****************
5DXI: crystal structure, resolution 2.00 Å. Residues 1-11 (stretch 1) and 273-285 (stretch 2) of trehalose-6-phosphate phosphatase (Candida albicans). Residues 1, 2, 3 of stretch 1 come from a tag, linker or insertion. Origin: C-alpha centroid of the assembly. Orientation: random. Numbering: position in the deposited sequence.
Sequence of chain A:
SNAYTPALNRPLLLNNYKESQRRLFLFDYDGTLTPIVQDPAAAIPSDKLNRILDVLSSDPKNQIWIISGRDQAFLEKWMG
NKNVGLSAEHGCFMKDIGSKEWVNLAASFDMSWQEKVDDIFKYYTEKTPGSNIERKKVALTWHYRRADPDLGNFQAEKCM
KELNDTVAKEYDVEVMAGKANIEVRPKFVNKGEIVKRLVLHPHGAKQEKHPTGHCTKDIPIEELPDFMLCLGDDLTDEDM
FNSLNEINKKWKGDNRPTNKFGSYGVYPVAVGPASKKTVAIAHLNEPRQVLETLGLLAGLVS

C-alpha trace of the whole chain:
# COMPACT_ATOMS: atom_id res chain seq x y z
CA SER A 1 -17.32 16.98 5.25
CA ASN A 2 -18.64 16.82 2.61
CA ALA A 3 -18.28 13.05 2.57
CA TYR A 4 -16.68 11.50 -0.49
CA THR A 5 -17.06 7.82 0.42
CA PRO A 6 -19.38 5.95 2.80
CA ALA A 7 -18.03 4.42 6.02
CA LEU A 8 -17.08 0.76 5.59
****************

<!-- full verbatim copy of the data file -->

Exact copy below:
5DXI: crystal structure, resolution 2.00 Å. Residues 1-11 (stretch 1) and 273-285 (stretch 2) of trehalose-6-phosphate phosphatase (Candida albicans). Residues 1, 2, 3 of stretch 1 come from a tag, linker or insertion. Origin: C-alpha centroid of the assembly. Orientation: random. Numbering: position in the deposited sequence.
Sequence of chain A:
SNAYTPALNRPLLLNNYKESQRRLFLFDYDGTLTPIVQDPAAAIPSDKLNRILDVLSSDPKNQIWIISGRDQAFLEKWMG
NKNVGLSAEHGCFMKDIGSKEWVNLAASFDMSWQEKVDDIFKYYTEKTPGSNIERKKVALTWHYRRADPDLGNFQAEKCM
KELNDTVAKEYDVEVMAGKANIEVRPKFVNKGEIVKRLVLHPHGAKQEKHPTGHCTKDIPIEELPDFMLCLGDDLTDEDM
FNSLNEINKKWKGDNRPTNKFGSYGVYPVAVGPASKKTVAIAHLNEPRQVLETLGLLAGLVS

C-alpha trace of the whole chain:
# COMPACT_ATOMS: atom_id res chain seq x y z
CA SER A 1 -17.32 16.98 5.25
CA ASN A 2 -18.64 16.82 2.61
CA ALA A 3 -18.28 13.05 2.57
CA TYR A 4 -16.68 11.50 -0.49
CA THR A 5 -17.06 7.82 0.42
CA PRO A 6 -19.38 5.95 2.80
CA ALA A 7 -18.03 4.42 6.02
CA LEU A 8 -17.08 0.76 5.59